Negative Space

I’ve been feeling a bit paralysed by apathy lately, thinking about how fundamentally unfair it seems that criticising something done wrong tends to get way more attention and press than doing something right in the first place. This thought was brought on by a number of current events, but also specifically by reading over my analytics logs for the past year to date and noticing that the post I did about the Penny Arcade brouhaha back in late January got the most traffic out of any other single blog post, and almost as much traffic as the main Life Flashes By page. When you factor in that LFB took around 1-2 years to complete and the PA post took less than an hour, it starts to feel kind of bleak. [1]

There’s been a bit of mumbling online about game criticism as it relates to making games better (spurring from this post by Dan Cook, though it was a lot more inflammatory before it was edited) and it got me thinking about my own relationship with criticism. I’ve dabbled in critique before, but because I also, as you know, actively participate in actual game development for realz, my desire to critique other people’s work falls by the wayside. That’s a big reason why I haven’t written a lot of in-depth treatises lately on, say, how games handle female protagonists – wouldn’t it be a more positive use of my time to write a game with a female protagonist to whom I can actually relate, myself? Feels like a much quicker path to the intended end result. That is, until you factor in the general laziness of the internet, who have enough time to skim through articles but not quite enough to download and boot up a game. I’m guilty of this myself; there’s always a backlog of games I keep meaning to play but keep putting off. And books and movies and TV shows and you name it, for that matter. So in that sense, it often seems to me that critiques do make more of a difference for way less effort, because at least they’ll actually be seen, particularly if they’re especially provocative.

I guess the main thing I need to remind myself is that, even despite the internet’s short attention span, the things that wind up sticking in the long term are always invariably the positives. People are still downloading and playing my past games; just the other week, I got yet another e-mail from someone who’s just discovered the going-on-a-decade-old Cubert Badbone. That’s kind of neat, if I do say so myself. There really is something to be said about all that “long tail” stuff — we all get to that backlog eventually, don’t we? It’s just so easy to lose sight of that sometimes, amidst all the noise and desire for instant gratification. Know what I’m saying?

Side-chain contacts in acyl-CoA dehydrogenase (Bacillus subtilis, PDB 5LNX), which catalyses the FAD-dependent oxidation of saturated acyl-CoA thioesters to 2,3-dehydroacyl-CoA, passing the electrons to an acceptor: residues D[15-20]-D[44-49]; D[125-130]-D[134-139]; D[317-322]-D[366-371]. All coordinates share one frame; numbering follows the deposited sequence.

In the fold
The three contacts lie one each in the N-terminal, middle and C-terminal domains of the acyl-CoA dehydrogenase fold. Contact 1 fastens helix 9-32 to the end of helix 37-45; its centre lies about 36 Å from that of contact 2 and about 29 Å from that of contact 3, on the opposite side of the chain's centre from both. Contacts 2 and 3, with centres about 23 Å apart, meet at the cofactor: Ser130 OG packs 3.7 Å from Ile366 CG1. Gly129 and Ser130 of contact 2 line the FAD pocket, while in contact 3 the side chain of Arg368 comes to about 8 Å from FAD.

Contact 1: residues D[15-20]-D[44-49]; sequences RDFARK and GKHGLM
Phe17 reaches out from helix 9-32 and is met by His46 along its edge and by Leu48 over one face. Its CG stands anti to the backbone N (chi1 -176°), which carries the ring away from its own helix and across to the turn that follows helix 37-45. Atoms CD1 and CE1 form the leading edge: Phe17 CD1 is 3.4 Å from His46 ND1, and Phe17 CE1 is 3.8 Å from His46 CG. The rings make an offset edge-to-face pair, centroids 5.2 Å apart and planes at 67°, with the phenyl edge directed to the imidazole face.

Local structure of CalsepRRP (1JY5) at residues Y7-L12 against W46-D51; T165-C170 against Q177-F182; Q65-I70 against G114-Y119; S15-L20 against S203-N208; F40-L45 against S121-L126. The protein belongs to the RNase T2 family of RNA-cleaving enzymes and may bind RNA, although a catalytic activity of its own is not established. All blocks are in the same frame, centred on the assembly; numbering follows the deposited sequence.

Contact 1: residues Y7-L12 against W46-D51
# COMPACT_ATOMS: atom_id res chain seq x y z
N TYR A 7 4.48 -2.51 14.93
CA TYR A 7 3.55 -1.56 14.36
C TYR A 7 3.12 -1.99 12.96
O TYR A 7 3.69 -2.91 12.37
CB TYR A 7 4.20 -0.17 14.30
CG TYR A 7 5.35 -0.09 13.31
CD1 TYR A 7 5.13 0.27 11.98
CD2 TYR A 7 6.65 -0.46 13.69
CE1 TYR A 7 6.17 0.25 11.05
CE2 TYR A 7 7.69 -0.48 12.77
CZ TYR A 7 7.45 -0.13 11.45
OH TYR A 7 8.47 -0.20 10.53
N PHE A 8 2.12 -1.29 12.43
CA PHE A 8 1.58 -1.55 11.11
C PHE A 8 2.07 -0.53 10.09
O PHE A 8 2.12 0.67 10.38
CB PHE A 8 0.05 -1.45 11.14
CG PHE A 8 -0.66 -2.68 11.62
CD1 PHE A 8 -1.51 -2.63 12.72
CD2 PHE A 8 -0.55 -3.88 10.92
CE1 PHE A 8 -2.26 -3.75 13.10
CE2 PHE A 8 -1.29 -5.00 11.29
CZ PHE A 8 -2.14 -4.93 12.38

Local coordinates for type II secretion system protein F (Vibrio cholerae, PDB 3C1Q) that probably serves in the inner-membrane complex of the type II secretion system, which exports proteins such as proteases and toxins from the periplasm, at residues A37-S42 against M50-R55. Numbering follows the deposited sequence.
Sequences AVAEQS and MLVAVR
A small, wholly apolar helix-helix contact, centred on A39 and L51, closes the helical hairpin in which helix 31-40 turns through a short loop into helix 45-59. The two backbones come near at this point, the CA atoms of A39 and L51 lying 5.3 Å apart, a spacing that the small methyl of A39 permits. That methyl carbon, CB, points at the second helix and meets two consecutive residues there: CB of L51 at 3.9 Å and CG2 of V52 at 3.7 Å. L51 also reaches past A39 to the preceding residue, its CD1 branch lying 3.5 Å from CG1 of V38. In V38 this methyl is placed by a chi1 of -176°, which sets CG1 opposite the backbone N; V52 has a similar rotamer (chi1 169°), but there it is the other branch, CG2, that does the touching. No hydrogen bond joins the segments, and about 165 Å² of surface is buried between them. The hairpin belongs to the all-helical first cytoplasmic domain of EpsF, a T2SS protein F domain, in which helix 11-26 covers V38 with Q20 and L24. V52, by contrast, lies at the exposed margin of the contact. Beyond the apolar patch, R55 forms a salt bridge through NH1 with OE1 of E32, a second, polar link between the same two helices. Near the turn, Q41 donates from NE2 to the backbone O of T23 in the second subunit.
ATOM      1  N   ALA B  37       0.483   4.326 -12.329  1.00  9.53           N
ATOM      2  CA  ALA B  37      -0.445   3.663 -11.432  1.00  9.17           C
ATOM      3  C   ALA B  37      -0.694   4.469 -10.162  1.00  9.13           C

Footnotes:
  1. Admittedly, I was trying to make somewhat of a positive difference by suggesting conventions or events to go to other than PAX, but it was still primarily motivated by other people’s negative actions.
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8 Responses to Negative Space

  1. Quinn says:

    I feel like I contribute to this problem, because I’m invariably drawn to criticism that’s negative and barbed, as long as it’s well-written. I certainly enjoy reading positive thoughts as well, but there’s something much more thrilling about a really effective verbal takedown. I don’t think this says very good things about me or human nature in general; it’s kind of like cheering on a fistfight (although seeing a physical fight is something I’ve never enjoyed, oddly enough). But I feel like it’s a pretty hard-wired human response, and it sounds like your web traffic reflects that.

    Still, I can appreciate on an intellectual level how much better it is to create something new rather than criticize others’ failures, and you should definitely keep up that approach. I think you raise a good point about the longevity of positive things, too; negative critiques are like a quick sugar rush, but positive examples are a healthy, filling meal.

  2. Yeah, I do have quite the weakness for some good snark, myself. And quite frankly, there are some things in the world that really do need to be taken down viciously. I just wish it felt like there was more of a balance, you know?

  3. Kasey says:

    Isn’t this only an issue if you consider web traffic as a signifier of some kind of “quality”? You’re thinking like Kotaku if that’s your metric!

  4. Thinking about the amount of traffic places like Kotaku are able to get is even more depressing. *sigh* But yes, I do get your point.

  5. Alexander says:

    I can see your point, but I really think you are trying to compare “apples” and “oranges” here. Is it a shame that (statistically speaking) chocolate bars are so much popular than, say, books? I think not. Anyone can appreciate a chocolate bar at any time (a guilty pleasure, perhaps). Buying a book requires commitment.

  6. Well, speaking as a geek who has spent too much time looking at site metrics lately, I can honestly say that, as meaningless as it may seem, validation is a human necessity. Getting more attention for criticizing bad behaviour than for your actual creations IS a bit disheartening, but these things are relative. Reputation spreads. One deed’s audience feeds the other, over time.

    I know you’ve been vocal and honest on your website from the beginning. For as long as I’ve known you, you’ve been frank and decisive in your social commentary posts. Don’t be afraid if part of your reputation has to be built on flinging rocks at burly oafs. A young Jew named David got very well known for it, and they even made him king.

  7. Aww, thanks, Lee.

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